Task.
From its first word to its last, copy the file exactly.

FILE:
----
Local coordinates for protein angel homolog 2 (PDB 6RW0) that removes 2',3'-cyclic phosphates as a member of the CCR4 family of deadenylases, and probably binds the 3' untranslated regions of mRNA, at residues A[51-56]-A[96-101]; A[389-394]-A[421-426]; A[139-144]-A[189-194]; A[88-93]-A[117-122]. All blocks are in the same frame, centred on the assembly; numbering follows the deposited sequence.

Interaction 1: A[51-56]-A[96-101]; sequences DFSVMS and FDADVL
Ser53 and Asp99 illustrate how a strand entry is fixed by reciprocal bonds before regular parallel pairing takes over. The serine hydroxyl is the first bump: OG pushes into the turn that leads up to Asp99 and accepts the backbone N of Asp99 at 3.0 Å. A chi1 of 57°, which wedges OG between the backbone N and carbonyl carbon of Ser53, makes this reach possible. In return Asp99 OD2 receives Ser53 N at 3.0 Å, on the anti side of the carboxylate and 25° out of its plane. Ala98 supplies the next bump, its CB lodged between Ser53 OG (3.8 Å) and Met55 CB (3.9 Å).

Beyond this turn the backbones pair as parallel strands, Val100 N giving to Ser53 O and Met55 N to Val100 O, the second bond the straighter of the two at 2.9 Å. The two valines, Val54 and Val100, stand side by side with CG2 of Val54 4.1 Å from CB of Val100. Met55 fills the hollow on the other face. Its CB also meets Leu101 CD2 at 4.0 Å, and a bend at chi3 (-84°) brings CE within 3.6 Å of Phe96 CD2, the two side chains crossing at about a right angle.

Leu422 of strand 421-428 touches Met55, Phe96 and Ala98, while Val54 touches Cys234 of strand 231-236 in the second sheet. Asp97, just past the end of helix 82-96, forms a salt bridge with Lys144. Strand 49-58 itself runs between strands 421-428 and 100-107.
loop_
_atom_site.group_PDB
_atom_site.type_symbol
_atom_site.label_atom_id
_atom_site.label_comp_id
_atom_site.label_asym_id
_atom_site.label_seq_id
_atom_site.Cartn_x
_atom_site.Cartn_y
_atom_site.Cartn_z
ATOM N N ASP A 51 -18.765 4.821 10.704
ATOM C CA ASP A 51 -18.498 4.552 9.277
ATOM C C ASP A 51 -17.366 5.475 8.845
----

Local coordinates for protein angel homolog 2 (PDB 6RW0) that removes 2',3'-cyclic phosphates as a member of the CCR4 family of deadenylases, and probably binds the 3' untranslated regions of mRNA, at residues A[51-56]-A[96-101]; A[389-394]-A[421-426]; A[139-144]-A[189-194]; A[88-93]-A[117-122]. All blocks are in the same frame, centred on the assembly; numbering follows the deposited sequence.

Interaction 1: A[51-56]-A[96-101]; sequences DFSVMS and FDADVL
Ser53 and Asp99 illustrate how a strand entry is fixed by reciprocal bonds before regular parallel pairing takes over. The serine hydroxyl is the first bump: OG pushes into the turn that leads up to Asp99 and accepts the backbone N of Asp99 at 3.0 Å. A chi1 of 57°, which wedges OG between the backbone N and carbonyl carbon of Ser53, makes this reach possible. In return Asp99 OD2 receives Ser53 N at 3.0 Å, on the anti side of the carboxylate and 25° out of its plane. Ala98 supplies the next bump, its CB lodged between Ser53 OG (3.8 Å) and Met55 CB (3.9 Å).

Beyond this turn the backbones pair as parallel strands, Val100 N giving to Ser53 O and Met55 N to Val100 O, the second bond the straighter of the two at 2.9 Å. The two valines, Val54 and Val100, stand side by side with CG2 of Val54 4.1 Å from CB of Val100. Met55 fills the hollow on the other face. Its CB also meets Leu101 CD2 at 4.0 Å, and a bend at chi3 (-84°) brings CE within 3.6 Å of Phe96 CD2, the two side chains crossing at about a right angle.

Leu422 of strand 421-428 touches Met55, Phe96 and Ala98, while Val54 touches Cys234 of strand 231-236 in the second sheet. Asp97, just past the end of helix 82-96, forms a salt bridge with Lys144. Strand 49-58 itself runs between strands 421-428 and 100-107.
loop_
_atom_site.group_PDB
_atom_site.type_symbol
_atom_site.label_atom_id
_atom_site.label_comp_id
_atom_site.label_asym_id
_atom_site.label_seq_id
_atom_site.Cartn_x
_atom_site.Cartn_y
_atom_site.Cartn_z
ATOM N N ASP A 51 -18.765 4.821 10.704
ATOM C CA ASP A 51 -18.498 4.552 9.277
ATOM C C ASP A 51 -17.366 5.475 8.845